If your organization is fully utilizing a document management system, the number of images stored will grow significantly over time. With so many records being added and accessed by users, it is critical to understand the actions taken against a document within the system.
At first glance, this may not seem like an issue. After all, if your system is secure, why do you need to review specific actions? The reality is that adverse events can occur, and an audit trail can help uncover what happened.
This article will help you understand what is an audit trail, what type of information is included, and how to conduct a review of audit records.
What Is an Audit Trail?
Audit trails chronologically capture and log events that take place within a system. Within a document management system, they provide evidence of every action taken against a document, from the time that it is added until the time it is removed. User access, document properties modified, and more are all part of the activity logging.
Some industries are highly regulated and need audit trails to prove compliance with specific requirements. An audit trail can meet this need by proving all actions taken on a specific document. It also provides internal accountability for actions taken by users that may or may not have met internal workflow standards.
Contents of an Audit Trail
The audit trail of your system should clearly show what has happened to a document over time. Not only that, but additional system logging should occur, showing logins, a user’s navigation throughout the system, and configuration changes that may occur. They are essentially an archive of how people are using the system.
Every action is logged as a separate record in the audit trail. The audit record should contain the following:
- A description of the event that occurred
- The user, system, or application that launched the event
- The date or time that the event occurred
By reviewing your audit trail, you want to clearly see that a user logged in, navigated to a particular document, modified a property of the document, deleted a document, and so forth.
The Importance of an Audit Trail
With a complete audit trail, you can keep an eye on different files and what users were doing with the records. It can help detect mistakes that may have occurred as well as unauthorized document access.
You can also use an audit trail to track the path that a document takes throughout your document management system. For example, if a document moves through a workflow, you can monitor the steps taken. This can help to identify potential issues.
An audit trail can monitor several key areas regarding your stored documents.
User Access to Documents
You can review which users accessed different documents. If users are accessing documents they shouldn’t, it may pose questions about their intent or overall system security. You can then take the appropriate action.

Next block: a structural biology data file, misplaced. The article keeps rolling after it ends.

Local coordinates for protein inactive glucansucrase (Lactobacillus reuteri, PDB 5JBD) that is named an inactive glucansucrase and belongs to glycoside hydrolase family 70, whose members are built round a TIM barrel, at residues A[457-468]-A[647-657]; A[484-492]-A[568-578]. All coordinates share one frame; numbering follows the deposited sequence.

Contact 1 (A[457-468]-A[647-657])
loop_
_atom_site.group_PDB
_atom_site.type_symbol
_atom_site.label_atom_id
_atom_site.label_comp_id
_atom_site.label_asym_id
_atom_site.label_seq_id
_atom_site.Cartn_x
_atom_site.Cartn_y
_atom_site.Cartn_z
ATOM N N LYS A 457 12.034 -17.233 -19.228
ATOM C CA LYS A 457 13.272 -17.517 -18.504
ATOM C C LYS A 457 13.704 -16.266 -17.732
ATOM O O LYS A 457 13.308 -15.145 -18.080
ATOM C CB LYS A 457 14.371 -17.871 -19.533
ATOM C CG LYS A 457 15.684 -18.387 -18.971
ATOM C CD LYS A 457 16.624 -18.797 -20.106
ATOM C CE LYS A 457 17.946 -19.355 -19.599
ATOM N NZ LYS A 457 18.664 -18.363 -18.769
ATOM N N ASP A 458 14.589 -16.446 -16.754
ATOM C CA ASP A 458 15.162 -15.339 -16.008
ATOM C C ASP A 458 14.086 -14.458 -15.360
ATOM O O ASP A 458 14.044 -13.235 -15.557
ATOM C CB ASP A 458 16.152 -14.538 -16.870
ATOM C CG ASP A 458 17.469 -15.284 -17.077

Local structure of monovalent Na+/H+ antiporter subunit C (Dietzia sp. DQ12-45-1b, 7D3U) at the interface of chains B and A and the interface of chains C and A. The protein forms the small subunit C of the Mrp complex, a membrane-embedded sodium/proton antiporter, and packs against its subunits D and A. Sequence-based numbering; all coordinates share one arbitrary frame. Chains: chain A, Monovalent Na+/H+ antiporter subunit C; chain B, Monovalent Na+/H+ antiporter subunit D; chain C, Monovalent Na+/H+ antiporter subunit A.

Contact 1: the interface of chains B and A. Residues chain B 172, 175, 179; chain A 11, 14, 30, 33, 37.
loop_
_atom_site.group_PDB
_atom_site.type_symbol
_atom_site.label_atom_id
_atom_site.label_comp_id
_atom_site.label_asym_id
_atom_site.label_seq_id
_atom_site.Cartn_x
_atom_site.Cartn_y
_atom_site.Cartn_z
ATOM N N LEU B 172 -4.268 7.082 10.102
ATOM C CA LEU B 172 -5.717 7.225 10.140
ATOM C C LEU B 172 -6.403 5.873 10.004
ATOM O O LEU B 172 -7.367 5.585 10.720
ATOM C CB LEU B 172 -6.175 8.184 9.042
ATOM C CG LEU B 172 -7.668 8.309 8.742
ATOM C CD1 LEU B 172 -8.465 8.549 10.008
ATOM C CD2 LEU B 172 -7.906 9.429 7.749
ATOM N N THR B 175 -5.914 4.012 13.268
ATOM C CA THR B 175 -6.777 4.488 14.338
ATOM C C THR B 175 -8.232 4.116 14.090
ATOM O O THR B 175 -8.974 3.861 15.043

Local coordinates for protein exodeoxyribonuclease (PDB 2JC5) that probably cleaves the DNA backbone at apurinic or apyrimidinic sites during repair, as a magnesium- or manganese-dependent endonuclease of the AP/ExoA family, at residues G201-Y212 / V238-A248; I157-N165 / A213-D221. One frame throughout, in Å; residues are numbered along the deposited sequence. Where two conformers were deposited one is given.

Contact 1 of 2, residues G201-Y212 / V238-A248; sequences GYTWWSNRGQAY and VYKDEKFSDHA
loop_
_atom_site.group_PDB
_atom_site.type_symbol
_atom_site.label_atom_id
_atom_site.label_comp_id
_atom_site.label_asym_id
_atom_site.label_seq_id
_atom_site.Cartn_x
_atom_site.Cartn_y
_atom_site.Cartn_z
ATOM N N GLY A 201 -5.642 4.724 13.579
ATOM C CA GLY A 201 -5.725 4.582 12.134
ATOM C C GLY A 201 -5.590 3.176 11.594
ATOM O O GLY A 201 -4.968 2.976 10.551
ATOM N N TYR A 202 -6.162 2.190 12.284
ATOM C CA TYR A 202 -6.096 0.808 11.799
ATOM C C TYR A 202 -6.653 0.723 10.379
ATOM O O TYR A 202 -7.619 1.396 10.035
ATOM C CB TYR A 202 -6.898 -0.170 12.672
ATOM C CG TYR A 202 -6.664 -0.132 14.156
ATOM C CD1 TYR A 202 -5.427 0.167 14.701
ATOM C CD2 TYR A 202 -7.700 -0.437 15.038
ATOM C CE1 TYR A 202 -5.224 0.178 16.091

If your security blocks users from accessing particular documents, your audit trail will also show if a user attempted to access a blocked document.
User Actions on Documents
With so many documents contained within your system, users are constantly making changes. They may be modifying keywords or other properties of the document. Even well-intentioned actions can undermine overall system usage in a large collection of images.
For example, let’s say a user was repeatedly taking an incorrect action on a document. An audit trail would identify every document that the user touched so that the mistake could be corrected.
And while the hope is that every document is located in its proper place, mistakes can happen, just like they can occur within a paper filing cabinet. An audit trail can track an image’s path and be useful in tracking down mislabeled or misplaced images.
User Deletions of Documents
The ability to delete images is always a concern within a document management system. Documents deleted intentionally or in error can represent a critical loss of data. It is therefore critical to manage the delete actions taken and ensure that they are being handled appropriately.
With so many actions taken against documents, an audit trail can easily identify where something went wrong with image deletions. It will show the user that deleted the image, as well as actions taken before and after.
Maintaining and Reviewing an Audit Trail
The audit trail should be maintained for the entire life of the record. You may need to maintain the records even longer if you ever need to go back through the history of what happened to a deleted image.
As a result, the audit log can become unwieldy over time. You should become familiar with the types of events you should routinely review to detect issues. You may be looking for:
- Unusual activity
- Unauthorized usage
- Inconsistent activity by users
- Large-scale changes to information
- Deleted images
- Internal audit purposes
The review of your audit logs should be a regular part of your overall document management system maintenance. Identify what you are hoping to glean from your logs. From there, you can determine how often the logs should be reviewed.
Of course, outside of your routine reviews, you may need to answer a specific “What happened?” scenario. When this comes up, you want to be familiar enough with your audit trail’s capabilities so that you can answer that question. This could include using filters, date ranges, or other criteria.
Audit Trails: A Critical Feature of Your Document Management System
Now that you understand what is an audit trail, you should see the necessary role it plays in document management. Over time, you will become familiar with the monitoring necessary to ensure your system’s integrity, for both internal and external accountability.